Difficulties with consonants in the spelling and segmentation of CCVCC pseudowords: Differences among Dutch first graders

Difficulties with consonants in the spelling and segmentation of CCVCC pseudowords: Differences... The goal of the present study was to explore the errors made by Dutch first graders in spelling syllable-initial and syllable-final consonants clusters in CCVCC pseudowords, to look for error types that discriminate poorer spellers from better spellers, and to relate these error types to the errors made when segmenting the same words. Such a correspondence across tasks would point to problems with the phonemic conceptualization of the spoken word as a source of spelling difficulty. The most prominent spelling error among poor spellers was omission of the consonant immediately following the vowel. This error seemed to be reflected in segmentation by omission of that consonant, but even more by the consonant being left unsegmented from the preceding vowel. The spelling and segmentation errors that we observed in Dutch are similar to those previously observed in English. The finding that such errors are made with a disproportionate frequency by poor spellers is new and suggests a basic problem in developing a phonemic conceptualization of spoken words (and of postvocalic consonant clusters in particular) that is adequate for spelling. http://www.deepdyve.com/assets/images/DeepDyve-Logo-lg.png Reading and Writing Springer Journals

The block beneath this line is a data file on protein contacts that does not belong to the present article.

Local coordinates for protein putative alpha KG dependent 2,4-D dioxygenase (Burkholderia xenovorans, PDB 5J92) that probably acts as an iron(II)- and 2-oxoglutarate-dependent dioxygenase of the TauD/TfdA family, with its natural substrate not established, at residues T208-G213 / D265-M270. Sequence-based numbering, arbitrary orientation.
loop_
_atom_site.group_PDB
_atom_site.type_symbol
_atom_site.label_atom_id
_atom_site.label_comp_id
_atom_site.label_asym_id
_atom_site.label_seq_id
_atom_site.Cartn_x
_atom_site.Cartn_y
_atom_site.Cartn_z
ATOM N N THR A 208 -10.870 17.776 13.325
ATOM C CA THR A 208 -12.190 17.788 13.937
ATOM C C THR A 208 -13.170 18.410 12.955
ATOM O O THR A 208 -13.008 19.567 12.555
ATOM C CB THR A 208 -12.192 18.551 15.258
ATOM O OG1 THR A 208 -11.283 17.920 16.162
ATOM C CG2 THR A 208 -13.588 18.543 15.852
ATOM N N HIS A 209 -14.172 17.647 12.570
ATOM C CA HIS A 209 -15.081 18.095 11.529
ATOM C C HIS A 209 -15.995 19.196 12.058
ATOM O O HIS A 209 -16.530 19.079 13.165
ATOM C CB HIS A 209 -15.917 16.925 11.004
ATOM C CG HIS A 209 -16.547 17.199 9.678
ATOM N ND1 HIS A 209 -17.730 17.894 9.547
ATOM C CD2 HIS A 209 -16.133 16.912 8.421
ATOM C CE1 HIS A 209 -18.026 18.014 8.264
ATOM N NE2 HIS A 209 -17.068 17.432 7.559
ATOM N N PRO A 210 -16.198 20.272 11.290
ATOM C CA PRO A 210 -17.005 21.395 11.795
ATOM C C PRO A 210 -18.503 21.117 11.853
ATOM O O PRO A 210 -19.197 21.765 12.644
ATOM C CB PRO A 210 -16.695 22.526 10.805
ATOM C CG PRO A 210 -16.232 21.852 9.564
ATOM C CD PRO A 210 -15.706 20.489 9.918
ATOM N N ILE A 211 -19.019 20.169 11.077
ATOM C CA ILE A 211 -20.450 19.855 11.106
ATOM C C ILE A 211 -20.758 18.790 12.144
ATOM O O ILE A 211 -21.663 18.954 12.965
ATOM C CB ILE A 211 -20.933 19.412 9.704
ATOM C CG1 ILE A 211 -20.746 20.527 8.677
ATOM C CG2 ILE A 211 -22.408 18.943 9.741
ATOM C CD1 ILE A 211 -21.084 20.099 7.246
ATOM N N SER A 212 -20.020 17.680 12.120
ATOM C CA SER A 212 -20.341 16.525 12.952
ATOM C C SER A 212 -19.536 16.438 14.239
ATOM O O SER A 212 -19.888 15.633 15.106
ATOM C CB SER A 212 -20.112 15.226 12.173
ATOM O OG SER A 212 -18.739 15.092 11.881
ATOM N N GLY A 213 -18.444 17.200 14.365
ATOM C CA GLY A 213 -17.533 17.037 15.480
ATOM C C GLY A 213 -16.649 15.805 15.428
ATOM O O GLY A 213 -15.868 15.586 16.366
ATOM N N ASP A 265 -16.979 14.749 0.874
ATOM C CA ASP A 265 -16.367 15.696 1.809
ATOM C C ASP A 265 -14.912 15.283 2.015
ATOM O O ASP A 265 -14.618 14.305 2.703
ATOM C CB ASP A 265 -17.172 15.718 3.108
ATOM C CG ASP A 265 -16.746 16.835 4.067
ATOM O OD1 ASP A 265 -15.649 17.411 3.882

Difficulties with consonants in the spelling and segmentation of CCVCC pseudowords: Differences among Dutch first graders

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Publisher
Springer Journals
Copyright
Copyright © 1997 by Kluwer Academic Publishers
Subject
Linguistics; Language and Literature; Psycholinguistics; Education, general; Neurology; Literacy
ISSN
0922-4777
eISSN
1573-0905
D.O.I.
10.1023/A:1007942911807
Publisher site
See Article on Publisher Site

Abstract

The goal of the present study was to explore the errors made by Dutch first graders in spelling syllable-initial and syllable-final consonants clusters in CCVCC pseudowords, to look for error types that discriminate poorer spellers from better spellers, and to relate these error types to the errors made when segmenting the same words. Such a correspondence across tasks would point to problems with the phonemic conceptualization of the spoken word as a source of spelling difficulty. The most prominent spelling error among poor spellers was omission of the consonant immediately following the vowel. This error seemed to be reflected in segmentation by omission of that consonant, but even more by the consonant being left unsegmented from the preceding vowel. The spelling and segmentation errors that we observed in Dutch are similar to those previously observed in English. The finding that such errors are made with a disproportionate frequency by poor spellers is new and suggests a basic problem in developing a phonemic conceptualization of spoken words (and of postvocalic consonant clusters in particular) that is adequate for spelling.

Journal

Reading and WritingSpringer Journals

Published: Sep 29, 2004

References

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